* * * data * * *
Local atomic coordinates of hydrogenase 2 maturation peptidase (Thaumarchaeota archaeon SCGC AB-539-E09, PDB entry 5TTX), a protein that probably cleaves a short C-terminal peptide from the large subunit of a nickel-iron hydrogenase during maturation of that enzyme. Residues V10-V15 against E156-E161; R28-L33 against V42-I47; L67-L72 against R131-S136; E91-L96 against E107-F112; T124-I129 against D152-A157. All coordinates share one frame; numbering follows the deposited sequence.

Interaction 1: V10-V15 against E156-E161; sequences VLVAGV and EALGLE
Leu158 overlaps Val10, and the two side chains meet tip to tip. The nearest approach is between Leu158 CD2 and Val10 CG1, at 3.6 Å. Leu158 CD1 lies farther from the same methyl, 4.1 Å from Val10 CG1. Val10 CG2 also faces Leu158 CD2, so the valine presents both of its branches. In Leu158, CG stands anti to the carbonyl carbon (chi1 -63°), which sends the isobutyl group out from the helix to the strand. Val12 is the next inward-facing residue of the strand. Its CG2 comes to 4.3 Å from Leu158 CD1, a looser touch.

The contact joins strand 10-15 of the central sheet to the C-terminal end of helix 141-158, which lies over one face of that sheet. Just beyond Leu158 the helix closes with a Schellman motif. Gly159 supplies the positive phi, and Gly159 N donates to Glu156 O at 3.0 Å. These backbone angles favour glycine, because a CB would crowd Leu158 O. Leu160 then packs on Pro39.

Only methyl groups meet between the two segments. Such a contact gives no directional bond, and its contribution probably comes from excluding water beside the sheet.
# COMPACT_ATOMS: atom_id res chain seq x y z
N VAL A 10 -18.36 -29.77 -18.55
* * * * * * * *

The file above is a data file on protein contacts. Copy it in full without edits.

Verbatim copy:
Local atomic coordinates of hydrogenase 2 maturation peptidase (Thaumarchaeota archaeon SCGC AB-539-E09, PDB entry 5TTX), a protein that probably cleaves a short C-terminal peptide from the large subunit of a nickel-iron hydrogenase during maturation of that enzyme. Residues V10-V15 against E156-E161; R28-L33 against V42-I47; L67-L72 against R131-S136; E91-L96 against E107-F112; T124-I129 against D152-A157. All coordinates share one frame; numbering follows the deposited sequence.

Interaction 1: V10-V15 against E156-E161; sequences VLVAGV and EALGLE
Leu158 overlaps Val10, and the two side chains meet tip to tip. The nearest approach is between Leu158 CD2 and Val10 CG1, at 3.6 Å. Leu158 CD1 lies farther from the same methyl, 4.1 Å from Val10 CG1. Val10 CG2 also faces Leu158 CD2, so the valine presents both of its branches. In Leu158, CG stands anti to the carbonyl carbon (chi1 -63°), which sends the isobutyl group out from the helix to the strand. Val12 is the next inward-facing residue of the strand. Its CG2 comes to 4.3 Å from Leu158 CD1, a looser touch.

The contact joins strand 10-15 of the central sheet to the C-terminal end of helix 141-158, which lies over one face of that sheet. Just beyond Leu158 the helix closes with a Schellman motif. Gly159 supplies the positive phi, and Gly159 N donates to Glu156 O at 3.0 Å. These backbone angles favour glycine, because a CB would crowd Leu158 O. Leu160 then packs on Pro39.

Only methyl groups meet between the two segments. Such a contact gives no directional bond, and its contribution probably comes from excluding water beside the sheet.
# COMPACT_ATOMS: atom_id res chain seq x y z
N VAL A 10 -18.36 -29.77 -18.55